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data tables, spectral maps, individual frequency band, topometric analysis, topographic

maps, and comodulation analysis. Statistical analysis compared client data with an adult

normative database corrected for time-of-day variations and state transitions.

Figure 10. Topometric display of individual's data compared to adult normative values
during mathematical processing.

FINDINGS With eyes closed J.D. showed a dominant frequency of 8-10 Hz ,

prominent in posterior cortex and bilaterally symmetrical. His dominant frequency was

effectively suppressed with attentional demand and was statistically normal for all

conditions in this band. However 6-8 Hz activity during challenge (mathematics) was

abnormal across frontal sites in all three replications. Comodulation analysis also

disclosed hypermodulation of left medial frontal cortex (F3) with right posterior sites

(P4, T4, T6), and hypomodulation of anterior cortex, primarily on the right side for the

dominant frequency.
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Figure 11. Comodulation map during math processing for dominant frequency (8-10 Hz).
Note the hypermodulation of F3 and T4, T6, and P3 (red splotches indicating a 3
standard deviation difference above the norm) along with the hypomodulation of frontal
cortex (blue splotches which indicate 3 standard deviation below norm).

CONCLUSIONS: Findings are consistent with a clinical history of impulse control

problems. The deviant increase in anterior cortex during cognitive challenge is a pattern

common to ADHD children. The unusual connectivity pattern reveals a functional

disturbance relatively unique to adults of his age. The anterior hypomodulation is often

seen for college-age adults, but the hypermodulation pattern is suggestive of a possible

injury. Dispersion training to reduce connectivity between F3 and right posterior sites is

recommended. Secondarily, neurofeedback training to suppress frontal/central slowing,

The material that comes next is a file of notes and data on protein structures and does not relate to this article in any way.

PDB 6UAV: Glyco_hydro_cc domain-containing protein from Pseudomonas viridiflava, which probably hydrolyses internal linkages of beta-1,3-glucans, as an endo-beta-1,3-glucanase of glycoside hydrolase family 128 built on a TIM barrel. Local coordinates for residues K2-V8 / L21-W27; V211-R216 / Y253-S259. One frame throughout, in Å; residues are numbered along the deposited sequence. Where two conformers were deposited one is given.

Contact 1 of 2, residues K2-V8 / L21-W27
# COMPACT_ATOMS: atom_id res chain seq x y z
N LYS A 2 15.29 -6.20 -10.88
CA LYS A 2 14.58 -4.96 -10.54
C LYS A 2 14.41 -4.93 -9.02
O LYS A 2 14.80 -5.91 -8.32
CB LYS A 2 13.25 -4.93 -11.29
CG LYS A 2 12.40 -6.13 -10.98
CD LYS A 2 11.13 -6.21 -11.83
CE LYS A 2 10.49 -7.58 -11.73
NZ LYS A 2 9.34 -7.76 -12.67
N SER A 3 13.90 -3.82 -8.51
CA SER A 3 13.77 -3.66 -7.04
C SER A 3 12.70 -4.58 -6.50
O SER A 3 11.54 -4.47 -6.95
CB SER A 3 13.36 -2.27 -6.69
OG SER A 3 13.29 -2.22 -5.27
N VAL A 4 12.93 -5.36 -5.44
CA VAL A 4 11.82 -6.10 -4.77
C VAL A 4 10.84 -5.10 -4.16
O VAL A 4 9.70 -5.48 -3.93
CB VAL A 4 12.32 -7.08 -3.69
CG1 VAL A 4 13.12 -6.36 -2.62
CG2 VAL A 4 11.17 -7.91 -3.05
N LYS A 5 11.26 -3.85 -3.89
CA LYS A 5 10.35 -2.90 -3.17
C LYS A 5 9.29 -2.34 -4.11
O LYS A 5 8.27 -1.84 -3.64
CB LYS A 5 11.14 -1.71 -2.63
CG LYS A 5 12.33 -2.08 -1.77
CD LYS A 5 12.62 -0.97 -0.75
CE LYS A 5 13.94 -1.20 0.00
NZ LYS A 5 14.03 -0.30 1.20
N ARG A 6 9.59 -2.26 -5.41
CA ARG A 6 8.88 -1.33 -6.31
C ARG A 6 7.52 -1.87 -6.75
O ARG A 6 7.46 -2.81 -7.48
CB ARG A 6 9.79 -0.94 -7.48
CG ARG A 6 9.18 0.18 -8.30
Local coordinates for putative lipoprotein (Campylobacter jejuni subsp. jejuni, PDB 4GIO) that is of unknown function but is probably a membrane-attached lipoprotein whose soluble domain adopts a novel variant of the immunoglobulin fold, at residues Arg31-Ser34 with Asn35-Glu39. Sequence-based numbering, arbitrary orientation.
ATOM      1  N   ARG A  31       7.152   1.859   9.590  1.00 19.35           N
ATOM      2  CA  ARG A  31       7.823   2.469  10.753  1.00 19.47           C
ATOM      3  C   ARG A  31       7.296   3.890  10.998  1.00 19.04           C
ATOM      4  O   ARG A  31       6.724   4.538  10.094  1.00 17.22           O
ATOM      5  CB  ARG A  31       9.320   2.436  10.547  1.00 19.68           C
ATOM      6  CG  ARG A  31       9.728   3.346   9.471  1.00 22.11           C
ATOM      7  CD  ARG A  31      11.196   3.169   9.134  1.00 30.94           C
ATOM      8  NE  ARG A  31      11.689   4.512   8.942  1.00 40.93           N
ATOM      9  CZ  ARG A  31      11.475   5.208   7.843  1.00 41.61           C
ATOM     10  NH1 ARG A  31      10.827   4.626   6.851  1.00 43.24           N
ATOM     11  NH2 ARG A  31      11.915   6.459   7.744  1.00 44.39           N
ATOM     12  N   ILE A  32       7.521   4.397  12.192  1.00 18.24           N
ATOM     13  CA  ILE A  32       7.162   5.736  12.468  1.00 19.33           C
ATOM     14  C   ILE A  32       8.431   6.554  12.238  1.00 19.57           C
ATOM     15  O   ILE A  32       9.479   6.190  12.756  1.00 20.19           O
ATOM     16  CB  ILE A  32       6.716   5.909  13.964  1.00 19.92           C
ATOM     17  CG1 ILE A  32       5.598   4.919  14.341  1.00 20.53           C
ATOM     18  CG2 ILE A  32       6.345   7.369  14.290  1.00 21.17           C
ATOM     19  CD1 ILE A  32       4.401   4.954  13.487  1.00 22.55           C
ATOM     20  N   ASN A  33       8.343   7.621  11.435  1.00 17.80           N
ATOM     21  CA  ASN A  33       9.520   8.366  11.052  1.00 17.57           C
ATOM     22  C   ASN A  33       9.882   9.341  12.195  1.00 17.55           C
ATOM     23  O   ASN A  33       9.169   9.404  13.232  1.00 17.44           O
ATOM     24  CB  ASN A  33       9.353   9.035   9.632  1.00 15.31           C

along with conventional SMR reward training, are also recommended.
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Quantitative EEG is a powerful and sensitive tool for identifying maladaptive

brain activity patterns – that is, bad brain habits. This introduction has touched on the

multitude of issues surrounding this technology and its clinical application in


The following publications are recommended reading for further information on

specific aspects of this technology:

Brazier MAB (1980). The early development of quantitative EEG analysis: The roots of modern methods.

In R Sinz & MR Rosenzweig (Eds), Psycholophysiology. Elsevier, Amsterdam.

Davidson, R.J., Jackson, D.C., & Larson, C.L. (2000). Human Electroencephalography. In J.T. Cacioppo,

L.G. Tassinary, & G.G. Berntson, G.G (Eds.). Handbook of Psychophysiology (2nd edition; pp. 27-52).

Cambridge, UK: Cambridge University Press.

Gevins AS. (1984). Analysis of the electromagnetic signals of the human brain: milestones, obstacles, and

goals. IEEE Transactions in Biomedical Engineering, 31, 833-50.

Holschneider DP, & Leuchter AF (2002). Quantitative electroencephalography: neurophysiological

alterations in normal aging and geriatric neuropsychiatric disorders. , In CE Coffey & JL Cummings (Eds).

Textbook of Geriatric Neuropsychiatry (2nd edition, pp 285-310). Washington, DC, American Psychiatric


Nuwer, MR (1988). Quantitative EEG: I. Techniques and problems of frequency analysis and topographic

mapping. Journal of Clinical Neurophysiology, 5, 1-43.
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Pfurtscheller G, & Lopes da Silva FH. (1999). Event-related EEG/MEG synchronization and

desynchronization: basic principles. Clinical Neurophysiology, 110, 1842-57.

Steriade M, Gloor P, Llinas RR, Lopes de Silva FH, Mesulam MM. (1990). Report of IFCN Committee on

Basic Mechanisms. Basic mechanisms of cerebral rhythmic activities. Electroencephalography and

Clinical Neurophysiology, 76, 481-508.

Zappulla RA. (1991). Fundamentals and applications of quantified electrophysiology. Annals of the New

York Academy of Science, 620, 1-21.


Aboitiz F, Rodriguez E, Olivares R, Zaidel E. (1996). Age-related changes in fibre composition

of the human corpus callosum: sex differences. Neuroreport, 7, 1761-4.

Aboitiz, F., Scheibel, A.B., Fisher, R.S., & Zaidel, E. (1992). Individual differences in brain

asymmetries and fiber composition in the human corpus callosum. Brain Research, 598, 154-161.

American Electroencephalographic Society. (1994). Guideline thirteen: Guidelines for standard

electrode position nomenclature. Journal of Clinical Neurophysiology, 11, 111-113.

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Many of the figures for the fictional report were developed with assistance by M. Barry

Sterman, Ph.D.